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Louisiana-Pacific Corporation has produced a massive tome on how the company plans to balance cutting and regeneration of trees on its properties. The plan--7,000 pages, 3 feet thick, and 57 pounds--contains tree inventory, watershed analysis, and a rehabilitation plan. The company claims, "No timber company has ever done such a comprehensive job." But critics say the heart of the plan, the rehabilitation program, is flawed.
As rehabilitation on lands that are understocked, the plan calls for the cutting of all hardwoods and the thinning of conifers.
"This gives LP the ability to get at more land," according to Ron Cowan of Horizon Forest Products of Richmond. One Healdsburg forester who wished to remain anonymous said the plan allowed Louisiana-Pacific to get around California's Forest Practice Rules. Under the guise of rehabilitation, the company could effectively clear-cut areas.
As "stand rehabilitation," the company could also avoid specifying the size of such cuts, said the forester. He called it a "specist" approach in which hardwoods are seen as being in the way of conifers, which are favored as saw logs. At the same time, however, it allows the company to clear-cut hardwoods which the company then chips for particle board.
Under "Stand Rehabilitation followed by Even-aged Management" the plan allows cutting of all hardwoods and thinning of conifers to 30 square feet (total basal area) per acre under these conditions: 20% or more of the trees in a stand are hardwoods and the total basal area of conifers is 40 to 90 square feet. The plan calls a stand "dominated by hardwoods" when 20% or more are present.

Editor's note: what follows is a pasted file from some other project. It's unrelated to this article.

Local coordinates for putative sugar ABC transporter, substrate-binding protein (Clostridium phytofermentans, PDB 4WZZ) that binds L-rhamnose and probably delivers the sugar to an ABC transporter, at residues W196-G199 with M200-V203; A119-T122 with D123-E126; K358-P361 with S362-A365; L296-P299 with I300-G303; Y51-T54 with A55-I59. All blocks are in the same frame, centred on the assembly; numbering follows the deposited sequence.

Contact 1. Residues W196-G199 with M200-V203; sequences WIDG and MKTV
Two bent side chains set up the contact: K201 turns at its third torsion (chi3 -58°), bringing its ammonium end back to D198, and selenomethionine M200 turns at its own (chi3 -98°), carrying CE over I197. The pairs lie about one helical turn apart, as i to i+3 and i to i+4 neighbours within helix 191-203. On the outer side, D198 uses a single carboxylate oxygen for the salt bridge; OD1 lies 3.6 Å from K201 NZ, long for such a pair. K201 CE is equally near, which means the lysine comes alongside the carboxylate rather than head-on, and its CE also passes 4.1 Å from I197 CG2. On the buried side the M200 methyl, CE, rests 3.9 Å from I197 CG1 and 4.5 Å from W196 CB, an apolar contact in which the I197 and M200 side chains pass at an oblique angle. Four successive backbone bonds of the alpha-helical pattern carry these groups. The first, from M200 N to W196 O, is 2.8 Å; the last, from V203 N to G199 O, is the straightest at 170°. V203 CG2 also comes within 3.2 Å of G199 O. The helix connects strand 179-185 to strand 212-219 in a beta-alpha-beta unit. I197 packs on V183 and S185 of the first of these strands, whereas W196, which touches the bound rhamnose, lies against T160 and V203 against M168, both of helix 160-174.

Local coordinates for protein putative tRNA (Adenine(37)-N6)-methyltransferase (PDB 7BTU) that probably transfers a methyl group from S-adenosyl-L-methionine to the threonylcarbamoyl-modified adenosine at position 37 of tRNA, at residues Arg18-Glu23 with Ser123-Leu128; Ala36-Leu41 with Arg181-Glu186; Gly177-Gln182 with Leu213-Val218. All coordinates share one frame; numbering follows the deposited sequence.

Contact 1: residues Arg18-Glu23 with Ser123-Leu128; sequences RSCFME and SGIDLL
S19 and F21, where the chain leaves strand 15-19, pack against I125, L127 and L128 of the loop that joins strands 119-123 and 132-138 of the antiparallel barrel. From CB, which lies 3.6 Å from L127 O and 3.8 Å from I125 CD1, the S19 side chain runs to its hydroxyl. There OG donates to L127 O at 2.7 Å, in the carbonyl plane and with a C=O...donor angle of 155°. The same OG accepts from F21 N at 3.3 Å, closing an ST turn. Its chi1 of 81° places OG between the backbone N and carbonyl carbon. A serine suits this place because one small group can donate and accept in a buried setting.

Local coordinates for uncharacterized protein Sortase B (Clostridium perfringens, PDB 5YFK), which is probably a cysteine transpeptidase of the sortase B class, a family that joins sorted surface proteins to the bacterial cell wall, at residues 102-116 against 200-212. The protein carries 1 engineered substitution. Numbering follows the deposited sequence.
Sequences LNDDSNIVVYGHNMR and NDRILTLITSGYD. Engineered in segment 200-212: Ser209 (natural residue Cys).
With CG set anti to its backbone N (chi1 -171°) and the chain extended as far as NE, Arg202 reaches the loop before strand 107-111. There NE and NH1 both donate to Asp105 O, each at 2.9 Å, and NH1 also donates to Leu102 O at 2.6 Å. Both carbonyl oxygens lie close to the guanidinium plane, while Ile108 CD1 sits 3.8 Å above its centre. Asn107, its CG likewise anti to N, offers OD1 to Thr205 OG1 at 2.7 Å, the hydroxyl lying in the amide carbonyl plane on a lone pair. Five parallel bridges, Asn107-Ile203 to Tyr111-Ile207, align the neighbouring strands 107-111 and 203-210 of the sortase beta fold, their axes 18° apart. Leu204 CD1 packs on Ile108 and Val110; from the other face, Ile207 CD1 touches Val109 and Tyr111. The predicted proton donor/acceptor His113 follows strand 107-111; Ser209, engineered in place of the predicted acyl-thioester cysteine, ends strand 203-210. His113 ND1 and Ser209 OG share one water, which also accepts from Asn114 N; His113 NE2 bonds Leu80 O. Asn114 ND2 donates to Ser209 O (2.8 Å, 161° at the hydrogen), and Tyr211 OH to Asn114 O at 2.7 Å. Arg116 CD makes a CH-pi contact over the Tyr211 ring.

Hardwoods are typically oaks and madrone; conifers are typically redwood and douglas fir.
These numbers are "bringing it down way far," according to the forester.
As an example, 10 trees with a radius at the base of about 1 foot (.9772) would have a total basal area of 30 square feet. That is what the LP rehabilitation prescription calls for per acre.
On September 1, both Louisiana-Pacific and Georgia-Pacific submitted sustained-yield plans for all of their timber holdings in Mendocino county. These documents were required by the California Department of Forestry when it rejected Mendocino county's own Forest Practice Rules in 1994. Mendocino county's rules reflected a concern that tree stocks were depleted due to overcutting.
The Georgia-Pacific document is about 300 pages. Because of the size of the Louisiana-Pacific document, access by the public may be limited. A copy costs about $2,500.
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